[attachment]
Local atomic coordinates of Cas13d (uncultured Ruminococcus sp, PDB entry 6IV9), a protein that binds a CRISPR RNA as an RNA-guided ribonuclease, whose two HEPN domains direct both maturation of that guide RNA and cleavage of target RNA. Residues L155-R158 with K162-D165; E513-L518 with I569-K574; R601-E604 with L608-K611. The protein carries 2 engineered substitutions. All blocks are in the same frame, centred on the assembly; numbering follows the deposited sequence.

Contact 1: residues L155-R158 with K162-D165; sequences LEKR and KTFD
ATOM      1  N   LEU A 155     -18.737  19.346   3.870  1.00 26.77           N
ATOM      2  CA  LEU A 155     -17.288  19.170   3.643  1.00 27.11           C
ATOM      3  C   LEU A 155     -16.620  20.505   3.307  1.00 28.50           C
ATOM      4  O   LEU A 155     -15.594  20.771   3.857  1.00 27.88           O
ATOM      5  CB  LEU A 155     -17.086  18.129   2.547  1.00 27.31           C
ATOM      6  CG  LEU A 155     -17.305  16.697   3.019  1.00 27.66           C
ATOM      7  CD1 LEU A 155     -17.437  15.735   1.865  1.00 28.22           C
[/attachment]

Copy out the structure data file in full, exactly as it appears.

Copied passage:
Local atomic coordinates of Cas13d (uncultured Ruminococcus sp, PDB entry 6IV9), a protein that binds a CRISPR RNA as an RNA-guided ribonuclease, whose two HEPN domains direct both maturation of that guide RNA and cleavage of target RNA. Residues L155-R158 with K162-D165; E513-L518 with I569-K574; R601-E604 with L608-K611. The protein carries 2 engineered substitutions. All blocks are in the same frame, centred on the assembly; numbering follows the deposited sequence.

Contact 1: residues L155-R158 with K162-D165; sequences LEKR and KTFD
ATOM      1  N   LEU A 155     -18.737  19.346   3.870  1.00 26.77           N
ATOM      2  CA  LEU A 155     -17.288  19.170   3.643  1.00 27.11           C
ATOM      3  C   LEU A 155     -16.620  20.505   3.307  1.00 28.50           C
ATOM      4  O   LEU A 155     -15.594  20.771   3.857  1.00 27.88           O
ATOM      5  CB  LEU A 155     -17.086  18.129   2.547  1.00 27.31           C
ATOM      6  CG  LEU A 155     -17.305  16.697   3.019  1.00 27.66           C
ATOM      7  CD1 LEU A 155     -17.437  15.735   1.865  1.00 28.22           C